I'm currently using the NEST ElasticSearch C# Library for interacting with ElasticSearch. My project is an MVC 4 WebAPI project that basically builds a RESTful webservice for accessing directory assistance information.

We've only just started working with NEST, and have been stumbling over the lack of documentation. What's there is useful, but it's got some very large holes. Currently, everything we need works, however, we're running into an issue with connections sometimes taking up to a full second. What we'd like to do is use some sort of connection pooling, similar to how you'd interact with SQL Server.

Here is the documentation on how to connect using nest: http://mpdreamz.github.com/NEST/concepts/connecting.html

Here is the relevant code snippet from our project:

public class EOCategoryProvider : IProvider
    public DNList ExecuteQuery(Query query)
        //Configure the elastic client and it's settings
        ConnectionSettings elasticSettings = new ConnectionSettings(Config.server, Config.port).SetDefaultIndex(Config.index);
        ElasticClient client = new ElasticClient(elasticSettings);

        //Connect to Elastic
        ConnectionStatus connectionStatus;
        if (client.TryConnect(out connectionStatus))
            // Elastic Search Code here ...
        } // end if
    } // end ExecuteQuery
} // end EOCategoryProvider

From looking at the documentation, I can't see any provisions for a connection pool. I've been thinking about implementing my own (having, say 3 or 4 ElasticClient objects stored, and selecting them round-robin style), but I was wondering if anyone had a better solution. If not, does anyone have advice on the best way to implement a connection pool by hand? Any articles to point to?

Thanks for anything you guys come up with.

Update: This seems to have been related to calling TryConnect on every request, and the particular network setup. The problem completely disappeared when using a machine on the same network as the Elastic box; My development machine (which averages 350ms to the Elastic box) seemed to fail to make http connections sometimes, which caused the long times in TryConnect.


You don't have to call TryConnect() each time you do a call to Elasticsearch. It's basically a sanity check call for when your application starts.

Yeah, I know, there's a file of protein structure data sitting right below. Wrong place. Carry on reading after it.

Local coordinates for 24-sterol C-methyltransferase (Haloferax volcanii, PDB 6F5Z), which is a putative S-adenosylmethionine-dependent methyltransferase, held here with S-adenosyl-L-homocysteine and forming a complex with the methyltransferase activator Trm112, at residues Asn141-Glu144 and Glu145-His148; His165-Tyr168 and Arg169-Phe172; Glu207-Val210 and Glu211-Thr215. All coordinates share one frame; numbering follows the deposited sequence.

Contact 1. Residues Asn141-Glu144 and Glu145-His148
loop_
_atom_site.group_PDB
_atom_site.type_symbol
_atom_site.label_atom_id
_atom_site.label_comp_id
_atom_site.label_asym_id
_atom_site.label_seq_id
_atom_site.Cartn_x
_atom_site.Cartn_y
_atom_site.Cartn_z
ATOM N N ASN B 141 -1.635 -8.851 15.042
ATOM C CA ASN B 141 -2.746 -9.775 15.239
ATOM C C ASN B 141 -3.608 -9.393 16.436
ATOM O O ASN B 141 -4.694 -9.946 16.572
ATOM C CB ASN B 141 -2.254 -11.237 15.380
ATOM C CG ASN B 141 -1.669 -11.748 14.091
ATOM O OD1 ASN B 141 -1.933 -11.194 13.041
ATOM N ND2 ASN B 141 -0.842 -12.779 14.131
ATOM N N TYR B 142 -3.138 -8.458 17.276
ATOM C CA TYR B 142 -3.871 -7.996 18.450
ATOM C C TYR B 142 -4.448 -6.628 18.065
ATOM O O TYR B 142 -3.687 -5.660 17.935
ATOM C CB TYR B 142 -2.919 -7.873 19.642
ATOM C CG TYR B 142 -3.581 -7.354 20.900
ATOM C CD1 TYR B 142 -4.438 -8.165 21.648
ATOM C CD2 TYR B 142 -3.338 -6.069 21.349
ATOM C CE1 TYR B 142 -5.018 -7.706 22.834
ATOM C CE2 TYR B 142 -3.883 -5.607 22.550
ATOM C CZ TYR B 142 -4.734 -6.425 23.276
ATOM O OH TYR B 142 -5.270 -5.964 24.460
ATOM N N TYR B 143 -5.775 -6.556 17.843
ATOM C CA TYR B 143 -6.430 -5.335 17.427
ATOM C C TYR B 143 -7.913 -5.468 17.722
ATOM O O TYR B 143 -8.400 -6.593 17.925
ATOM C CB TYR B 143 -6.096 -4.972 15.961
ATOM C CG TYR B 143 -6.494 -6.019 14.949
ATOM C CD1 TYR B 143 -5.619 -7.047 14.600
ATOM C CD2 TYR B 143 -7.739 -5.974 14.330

NEST is the C# REST client for Elasticsearch and the default IConnection uses WebRequest.Create which already pools TCP connections.

Review the actual implementation: https://github.com/elastic/elasticsearch-net/blob/master/src/Elasticsearch.Net/Connection/HttpConnection.cs

Reusing ElasticClient won't offer any performance gains since each call already gets its own HttpWebRequest. The whole client is built stateless on purpose.

I am however very interested in why calls are taking 1 second for you. Could you post the actual NEST code, how you are are measuring the calls and describe your data.

Disclaimer: I'm the author of NEST.

  • Yeah that be great. I'd like to get to something reproducable and some data on the call i.e it took X ammount of time but if i fire it using something like fiddler it takes Y ammount of time. Try starting fiddler alongside when you run the code so you can easily replay it. (search might be cached on elasticsearch's side so be careful with false positives) – Martijn Laarman Jul 5 '12 at 14:57
  • I was mistakenly informed by our Elastic guru that NEST used a binary protocol, hence my desire to pool the connections. The use of TryConnect now makes more sense (just checking to make sure your settings are correct) but the documentation isn't entirely clear about that point. As for why it was taking a second, it seems (somehow) related to the network. A machine in the same datacenter never has issues. I was using Stopwatch to measure, and all the time seemed to be in the TryConnect call. My average ping time to the Elastic box (on the machine exhibiting the problem) is 350ms. – Chris Case Jul 5 '12 at 14:59
  • Sorry, was having trouble with the comment system. Accidentally posted before I was done. – Chris Case Jul 5 '12 at 15:02
  • I'm egotistically glad to hear it was a machine in your cluster acting up. Thank you for updating the question! Always nice for googlers who'll skim this post in the future. Stay in touch if you have any problems/questions/requests the best way is by posting to github issues. – Martijn Laarman Jul 5 '12 at 18:07

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